Tech Briefs

Pattern Matching Software for Machine Vision Applications

The first step of pattern matching always includes a learning process. A “gold” master is used to create a template. This template is used for identification purposes on all subsequent parts. A score is generated depending on how well the object or feature under inspection matches the original template. You can take advantage of pattern matching in applications that include alignment, gauging, and inspection, as reported in “PCBased Software for Pattern, Color, and Color Pattern Matching”, Photonics Tech Briefs (only in select issues of NASA Tech Briefs), June 2003, page 10a.

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Improved Process for Fabricating Carbon Nanotube Probes

An improved process has been developed for the efficient fabrication of carbon nanotube probes for use in atomic-force microscopes (AFMs) and nanomanipulators. Relative to prior nanotube tip production processes, this process offers advantages in alignment of the nanotube on the cantilever and stability of the nanotube's attachment. A procedure has also been developed at Ames that effectively sharpens the multiwalled nanotube, which improves the resolution of the multiwalled nanotube probes and, combined with the greater stability of multiwalled nanotube probes, increases the effective resolution of these probes, making them comparable in resolution to single-walled carbon nanotube probes. The robust attachment derived from this improved fabrication method and the natural strength and resiliency of the nanotube itself produces an AFM probe with an extremely long imaging lifetime. In a longevity test, a nanotube tip imaged a silicon nitride surface for 15 hours without measurable loss of resolution. In contrast, the resolution of conventional silicon probes noticeably begins to degrade within minutes. These carbon nanotube probes have many possible applications in the semiconductor industry, particularly as devices are approaching the nanometer scale and new atomic layer deposition techniques necessitate a higher resolution characterization technique. Previously at Ames, the use of nanotube probes has been demonstrated for imaging photoresist patterns with high aspect ratio. In addition, these tips have been used to analyze Mars simulant dust grains, extremophile protein crystals, and DNA structure. This NASA technology is being commercialized through Convergent Science and Technology Inc. ().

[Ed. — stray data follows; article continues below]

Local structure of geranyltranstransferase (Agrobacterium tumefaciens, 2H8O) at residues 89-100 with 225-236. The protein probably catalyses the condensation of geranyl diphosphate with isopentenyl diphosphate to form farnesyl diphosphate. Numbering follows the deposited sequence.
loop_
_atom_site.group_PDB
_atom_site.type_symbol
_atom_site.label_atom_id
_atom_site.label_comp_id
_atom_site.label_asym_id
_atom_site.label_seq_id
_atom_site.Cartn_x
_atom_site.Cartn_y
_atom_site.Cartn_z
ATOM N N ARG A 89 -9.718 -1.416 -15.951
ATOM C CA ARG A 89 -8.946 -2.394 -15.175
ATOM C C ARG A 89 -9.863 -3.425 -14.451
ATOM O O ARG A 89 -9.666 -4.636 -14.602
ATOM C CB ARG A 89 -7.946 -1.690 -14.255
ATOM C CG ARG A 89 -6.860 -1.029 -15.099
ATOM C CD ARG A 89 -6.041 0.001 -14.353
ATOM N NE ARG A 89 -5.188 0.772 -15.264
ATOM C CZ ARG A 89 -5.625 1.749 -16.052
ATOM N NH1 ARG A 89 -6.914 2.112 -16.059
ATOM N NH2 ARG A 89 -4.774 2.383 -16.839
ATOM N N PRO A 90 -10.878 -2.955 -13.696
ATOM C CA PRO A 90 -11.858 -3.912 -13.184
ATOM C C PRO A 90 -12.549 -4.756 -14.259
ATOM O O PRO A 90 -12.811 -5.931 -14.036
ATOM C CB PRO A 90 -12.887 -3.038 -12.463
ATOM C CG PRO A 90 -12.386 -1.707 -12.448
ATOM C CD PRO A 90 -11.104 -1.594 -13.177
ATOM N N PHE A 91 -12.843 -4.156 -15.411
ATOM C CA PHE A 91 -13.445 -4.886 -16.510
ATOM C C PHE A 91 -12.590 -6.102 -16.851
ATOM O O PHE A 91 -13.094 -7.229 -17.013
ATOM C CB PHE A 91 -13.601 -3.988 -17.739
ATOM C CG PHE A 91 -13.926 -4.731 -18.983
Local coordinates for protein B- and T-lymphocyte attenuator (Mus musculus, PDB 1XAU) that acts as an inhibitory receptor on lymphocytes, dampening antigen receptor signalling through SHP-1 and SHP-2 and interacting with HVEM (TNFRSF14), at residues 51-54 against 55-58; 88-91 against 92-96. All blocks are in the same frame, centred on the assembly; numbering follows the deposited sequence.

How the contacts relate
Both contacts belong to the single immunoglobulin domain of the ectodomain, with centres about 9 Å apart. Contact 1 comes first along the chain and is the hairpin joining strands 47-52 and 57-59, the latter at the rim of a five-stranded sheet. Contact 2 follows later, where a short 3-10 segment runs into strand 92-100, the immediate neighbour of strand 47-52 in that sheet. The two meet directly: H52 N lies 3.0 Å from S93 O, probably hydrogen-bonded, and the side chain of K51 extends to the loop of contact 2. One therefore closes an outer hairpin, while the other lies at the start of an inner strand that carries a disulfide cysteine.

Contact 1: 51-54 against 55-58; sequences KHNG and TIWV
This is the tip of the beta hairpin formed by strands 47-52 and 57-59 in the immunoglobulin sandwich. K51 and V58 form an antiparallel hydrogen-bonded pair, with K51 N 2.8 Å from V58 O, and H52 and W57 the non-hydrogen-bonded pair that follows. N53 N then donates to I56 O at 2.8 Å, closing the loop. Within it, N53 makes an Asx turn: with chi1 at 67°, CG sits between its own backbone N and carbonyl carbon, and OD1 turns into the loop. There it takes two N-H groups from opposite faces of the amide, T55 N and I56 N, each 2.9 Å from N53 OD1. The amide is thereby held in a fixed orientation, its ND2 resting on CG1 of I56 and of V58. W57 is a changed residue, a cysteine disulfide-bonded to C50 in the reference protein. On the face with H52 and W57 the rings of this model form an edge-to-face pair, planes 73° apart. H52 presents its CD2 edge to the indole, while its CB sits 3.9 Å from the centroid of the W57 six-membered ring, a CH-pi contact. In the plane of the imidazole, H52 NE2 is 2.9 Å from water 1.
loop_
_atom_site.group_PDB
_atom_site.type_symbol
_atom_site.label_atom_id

Posted in: Briefs, TSP

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Explosion Welding for Hermetic Containerization